Madrid Impressions: Round Five

The latest installment: VENEZUELAN DIASPORA I meet Ecuadorans and Colombians in Madrid — and should, according to immigration-to-Spain stats — but not as often as I meet Venezuelans: two waiters and a manager in one restaurant; the part-owner of another; students, job seekers, new arrivals. Ties between the two countries are old, run deep. Some…

Transit vs Car: a Few Conclusions

“You were mostly a stay-put teacher, Tim, and now (you lucky, worthless bum, Tim) you’ve chased trams and metros in cities around the world. How has this affected your transit views?” De-lighted you ask! * * * * * In Zurich, Copenhagen, Berlin, Vienna, Munich, Stockholm and Amsterdam I traveled on transit networks that struck me…

About those transit gulags

Stockholm’s new towns — no longer very new, and referred to as gulags only playfully — are the clusters of housing and commercial development herded about the outlying stations of the T-bana metro system.  Transit guru Robert Cervero beamed about them in Transit Metropolis, and here I was jetting off to Europe anyway.  I figured…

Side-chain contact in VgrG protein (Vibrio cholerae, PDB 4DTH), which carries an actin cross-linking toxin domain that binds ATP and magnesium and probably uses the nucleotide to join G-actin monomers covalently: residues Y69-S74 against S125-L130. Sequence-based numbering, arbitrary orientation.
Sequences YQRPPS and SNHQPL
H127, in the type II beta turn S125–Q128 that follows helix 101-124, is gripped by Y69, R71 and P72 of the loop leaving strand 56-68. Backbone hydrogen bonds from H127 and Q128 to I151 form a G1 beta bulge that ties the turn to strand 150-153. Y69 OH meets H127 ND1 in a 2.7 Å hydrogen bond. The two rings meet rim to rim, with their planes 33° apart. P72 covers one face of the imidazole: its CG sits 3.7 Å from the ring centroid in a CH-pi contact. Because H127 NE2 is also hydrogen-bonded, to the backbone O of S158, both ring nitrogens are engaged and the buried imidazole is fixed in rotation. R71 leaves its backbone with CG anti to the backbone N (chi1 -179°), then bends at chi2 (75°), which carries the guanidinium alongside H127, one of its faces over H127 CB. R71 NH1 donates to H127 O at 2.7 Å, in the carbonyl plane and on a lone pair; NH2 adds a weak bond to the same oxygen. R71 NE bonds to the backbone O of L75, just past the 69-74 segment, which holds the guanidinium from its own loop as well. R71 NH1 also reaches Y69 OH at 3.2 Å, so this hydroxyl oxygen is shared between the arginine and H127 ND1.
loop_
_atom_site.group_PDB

More about Moscow …

… although most of the ‘more’ will be about the Metro.  I must have spent half my visiting time underground.  You know me. * * * * * Skyscanner imagines Russia to be one of the world’s rudest countries, and my late April arrival at Sheremetyevo International coincided with much east-west mud slinging over unrest…

Moscow Metro guide for English speakers

Moscow Metro guide for English speakers

The free, pdf’d, certified-as-official-and-requested-by-absolutely-no-one transitophile guide for English speakers navigating the Moscow Metro is online at: https://transitophile.com/chango/files/moscowmetroguide.pdf The 200+ mile Moscow Metro carries more yearly riders than any earthly subway system outside of Beijing, Shanghai and Seoul.  The lion’s share of construction credit has to go to the maniacally paranoid Stalin, who masterminded a propaganda…